RX pin Voltage

Hi, this is my first post, I used to find all my answers through google, but now I am not sure about how to look for this one:

I'm trying to send data over laser channel (IR-resistor plus laser diode) and the TX RX pins.

Does the RX pin outputs 5V every time? Wasn't just the TX pin the only one supposed to do that in the TTL protocol?

Should I configure the RX pin in INPUT mode?

I really don't know what's wrong... with the IR-reciever it just recieved garbage, now with the IR-resistor it just don't work...

Any extra ideas? thanks in advance!

If we are talking about a standard Arduino board with a FTDI serial USB convertor, then yes pin 0 will appear to have a +5vdc on it, but it's coming from the FTDI receiver driver because that is the idle (mark state, stop condition) state for TTL serial data.

However your external circuit should have little problem driving that pin to a low state as there is a 1k ohm resistor between the FTDI and pin 0. Think of it as an input pin with a 1k pull-up resistor installed.

Lefty

You can get away from all the issues of "sharing" pins 0 and 1 with the Arduino's connection to its programming host by doing YOUR serial work on a different pair of pins. You just use the NewSoftSerial library. Details at...

http://sheepdogguides.com/arduino/art4SeIntro.htm

Yes, I know... it is "hard" to "waste" two pins... but it is harder to "fight with" (and maybe damage!) the channel that the Arduino platform is using for other things. At least get the basics working on, say, pins 2 and 3... and then you can "move" what you've done to 0 & 1 if you really can't spare the pins. Maybe leave the serial comms on 2 & 3, and use 0 & 1 for a status LED and a less-than-vital input.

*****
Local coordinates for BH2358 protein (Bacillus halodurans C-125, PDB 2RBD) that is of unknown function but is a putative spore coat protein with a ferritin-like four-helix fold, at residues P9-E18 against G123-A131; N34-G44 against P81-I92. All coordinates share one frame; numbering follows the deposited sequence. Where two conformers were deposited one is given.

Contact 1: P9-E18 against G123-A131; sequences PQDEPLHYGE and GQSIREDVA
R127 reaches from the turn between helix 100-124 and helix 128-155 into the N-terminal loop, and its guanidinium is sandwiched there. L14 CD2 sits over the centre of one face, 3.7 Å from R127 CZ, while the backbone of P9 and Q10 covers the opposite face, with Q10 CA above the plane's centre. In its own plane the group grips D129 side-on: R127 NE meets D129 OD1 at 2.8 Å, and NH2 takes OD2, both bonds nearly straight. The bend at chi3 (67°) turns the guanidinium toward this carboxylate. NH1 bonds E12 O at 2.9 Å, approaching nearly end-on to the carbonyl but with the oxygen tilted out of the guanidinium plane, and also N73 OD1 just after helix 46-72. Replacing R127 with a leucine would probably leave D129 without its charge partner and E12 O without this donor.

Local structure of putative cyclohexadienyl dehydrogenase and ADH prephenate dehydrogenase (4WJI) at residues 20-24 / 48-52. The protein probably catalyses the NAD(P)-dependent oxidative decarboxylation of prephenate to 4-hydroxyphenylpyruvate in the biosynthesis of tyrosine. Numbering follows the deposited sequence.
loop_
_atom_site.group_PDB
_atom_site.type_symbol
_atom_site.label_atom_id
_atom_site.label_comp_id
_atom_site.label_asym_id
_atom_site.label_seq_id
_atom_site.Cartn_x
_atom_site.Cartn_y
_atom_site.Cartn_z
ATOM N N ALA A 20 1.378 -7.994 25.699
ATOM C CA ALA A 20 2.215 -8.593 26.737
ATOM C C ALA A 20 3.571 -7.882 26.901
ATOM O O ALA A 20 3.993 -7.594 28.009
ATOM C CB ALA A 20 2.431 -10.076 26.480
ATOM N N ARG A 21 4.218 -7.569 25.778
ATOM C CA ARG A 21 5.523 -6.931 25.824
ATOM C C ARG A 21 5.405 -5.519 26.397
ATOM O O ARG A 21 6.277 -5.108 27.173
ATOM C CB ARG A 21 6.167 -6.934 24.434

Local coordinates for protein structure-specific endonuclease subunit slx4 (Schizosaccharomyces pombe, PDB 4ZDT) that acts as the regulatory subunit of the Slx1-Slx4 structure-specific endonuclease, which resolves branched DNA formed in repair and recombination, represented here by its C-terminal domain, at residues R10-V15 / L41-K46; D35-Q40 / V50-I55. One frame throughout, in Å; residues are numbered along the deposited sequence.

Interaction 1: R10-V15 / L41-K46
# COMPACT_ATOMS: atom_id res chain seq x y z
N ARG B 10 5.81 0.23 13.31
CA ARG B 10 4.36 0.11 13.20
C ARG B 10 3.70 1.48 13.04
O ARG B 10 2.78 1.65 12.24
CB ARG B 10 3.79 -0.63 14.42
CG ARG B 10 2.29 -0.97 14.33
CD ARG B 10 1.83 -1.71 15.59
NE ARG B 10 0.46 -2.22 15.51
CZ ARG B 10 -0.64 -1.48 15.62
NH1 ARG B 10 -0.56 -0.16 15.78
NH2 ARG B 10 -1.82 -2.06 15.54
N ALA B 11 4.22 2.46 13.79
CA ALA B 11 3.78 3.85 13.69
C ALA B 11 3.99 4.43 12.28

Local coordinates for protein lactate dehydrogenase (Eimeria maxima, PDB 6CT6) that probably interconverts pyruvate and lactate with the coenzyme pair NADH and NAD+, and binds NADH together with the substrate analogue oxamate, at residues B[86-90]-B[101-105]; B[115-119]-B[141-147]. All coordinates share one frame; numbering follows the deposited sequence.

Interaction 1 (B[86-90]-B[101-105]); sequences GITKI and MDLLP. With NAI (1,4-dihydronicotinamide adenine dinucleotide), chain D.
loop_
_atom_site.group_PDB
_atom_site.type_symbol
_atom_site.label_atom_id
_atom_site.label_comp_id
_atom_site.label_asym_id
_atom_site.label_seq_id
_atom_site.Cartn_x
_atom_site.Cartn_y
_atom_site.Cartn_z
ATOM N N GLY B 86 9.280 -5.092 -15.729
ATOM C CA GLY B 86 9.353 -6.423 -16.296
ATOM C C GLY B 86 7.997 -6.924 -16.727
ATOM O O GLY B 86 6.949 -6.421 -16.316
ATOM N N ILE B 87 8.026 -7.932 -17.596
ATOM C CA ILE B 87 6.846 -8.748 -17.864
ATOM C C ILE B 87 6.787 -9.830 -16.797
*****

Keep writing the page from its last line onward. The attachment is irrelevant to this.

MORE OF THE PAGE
@Richard_Crowley:

Do you know that the transmit part is working properly? You can substitute a regular LED for the IR laser LED so you can see the flashes. You can also use many electronic cameras (still and video) to "see" the infra-red beam for you.

I know it is working because the 0.2mw Laser is blinking bery fast, stops due to a delay(500) and blinks again. It does the same for a green 2.3V LED.

I think it is doing something because the second arduino gets characters in Serial.available() but they are garbage. like "ÿÿÿÿýýÿÿÜÿ" (when I am transmitting "ARDUINO\n"

btw there is not any capacitor between the TX pin and the laser. And I tried it with Serial and NewSoftSerial.

How did you come up with this idea? How did you select the components? Is this something you have seen someone else do successfully? Or are you striking out into new territory? Did you get information about doing this from some other source? Can you tell us what it is?

It's a 50-50! I saw this video on youtube and grabbed the same components:

http://www.youtube.com/watch?v=5oeVNewQtkY&feature=player_embedded

Are you talking about pin 0 on a Duemilanove? Please tell us which board you are using and give more detail about how you have things connected. A pin named "RX" (receive) would NOT be expected to output anything at all since it is an input.

Yes, I have an old Duemilanove w/ ATMEGA168. I'm referring to the pin labeled as "RX", not anyone I chose on my own.

As retrolefty said, it outputs 5V signaling the device is IDLE. I don't know why. When I studied serial protocol there wasn't neither a way nor a reason to output an IDLE status to the oposite TX/RX, so that, there was an implementation for internal errors like "FRAMMING ERR" or "PARITY ERROR".

I don't know what an "IR-resistor" is? Again, you will need to provide all the things in the list above if you want more than our sympathy.

I think you misunderstood me. I don't want you to do my research job, that's something I do on my own and I enjoy the most.